3. Isolation: People in domestic and family violence relationships are often isolated by their partner or family member who tries to stop them from spending time with their friends and family. Isolation is a sure sign of coercive and controlling conduct.
  4. Criticism and control: The victim in the relationship may frequently receive harsh criticism, insults, or belittling from their partner or family member. The abuser may try to control what their partner wears, what activities they participate in, and where they go.
  5. Displaying anxiety around the abuser: The victim may display signs of fear when their abuser is present. They may seek constant permission or approval from their abuser.
  6. Jealousy and possessiveness: The abuser may show excessive jealousy, monitor their partner’s activities, and accuse them of being unfaithful without valid reasoning.
  7. Manipulation: The abuser may threaten to hurt themselves or hurt their partner’s pets or belongings if they do not do as they want, or in response to their partner threatening to leave them.

Domestic and family violence is an extremely complex issue, and these are just a few of the many signs and symptoms of a domestic and family violence in a relationship.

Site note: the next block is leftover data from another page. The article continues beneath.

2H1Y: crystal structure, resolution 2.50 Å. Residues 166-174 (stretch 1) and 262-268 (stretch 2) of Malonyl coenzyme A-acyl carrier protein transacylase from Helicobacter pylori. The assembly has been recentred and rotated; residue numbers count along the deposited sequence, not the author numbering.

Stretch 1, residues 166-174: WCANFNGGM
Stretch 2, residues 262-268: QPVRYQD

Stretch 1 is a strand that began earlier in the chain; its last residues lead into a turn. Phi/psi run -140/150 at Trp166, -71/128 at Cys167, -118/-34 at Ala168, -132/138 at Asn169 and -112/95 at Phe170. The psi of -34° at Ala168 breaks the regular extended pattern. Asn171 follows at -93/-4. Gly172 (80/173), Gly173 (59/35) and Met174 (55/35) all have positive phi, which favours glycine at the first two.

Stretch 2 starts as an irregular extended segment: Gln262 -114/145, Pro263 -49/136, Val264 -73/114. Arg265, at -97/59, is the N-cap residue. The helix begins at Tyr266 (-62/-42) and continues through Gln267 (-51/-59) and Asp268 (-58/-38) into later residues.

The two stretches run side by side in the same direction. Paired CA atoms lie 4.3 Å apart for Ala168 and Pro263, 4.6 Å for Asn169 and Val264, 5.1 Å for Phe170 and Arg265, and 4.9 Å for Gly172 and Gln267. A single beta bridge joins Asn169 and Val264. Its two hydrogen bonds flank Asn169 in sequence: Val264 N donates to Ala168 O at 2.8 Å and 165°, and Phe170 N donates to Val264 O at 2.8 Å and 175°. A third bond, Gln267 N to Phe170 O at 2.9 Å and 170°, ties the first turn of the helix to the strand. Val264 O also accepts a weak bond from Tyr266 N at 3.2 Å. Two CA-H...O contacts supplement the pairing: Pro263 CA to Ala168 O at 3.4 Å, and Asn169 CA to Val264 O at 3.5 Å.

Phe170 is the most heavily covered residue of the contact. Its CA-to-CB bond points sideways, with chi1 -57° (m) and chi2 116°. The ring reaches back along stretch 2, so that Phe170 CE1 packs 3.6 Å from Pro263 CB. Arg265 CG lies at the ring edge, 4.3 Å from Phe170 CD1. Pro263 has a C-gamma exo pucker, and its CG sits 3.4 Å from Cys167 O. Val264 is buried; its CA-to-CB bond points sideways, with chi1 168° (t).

Trying to exit a long-term violent or abusive relationship

Leaving a long-term relationship that involves domestic violence can be incredibly difficult.

Often, the victim has a fear that if they try to leave, or they provoke their partner, that the abuse will escalate further, and their partner will retaliate.

There can also be an emotional attachment. It is an extremely complex issue. Despite the abuse, victims of family violence often still have an emotional attachment and love for their abuser. This is especially the case of those that have been in long-term relationships. They may hold a level of hope that their partner will eventually change, or they may have a fear of being alone.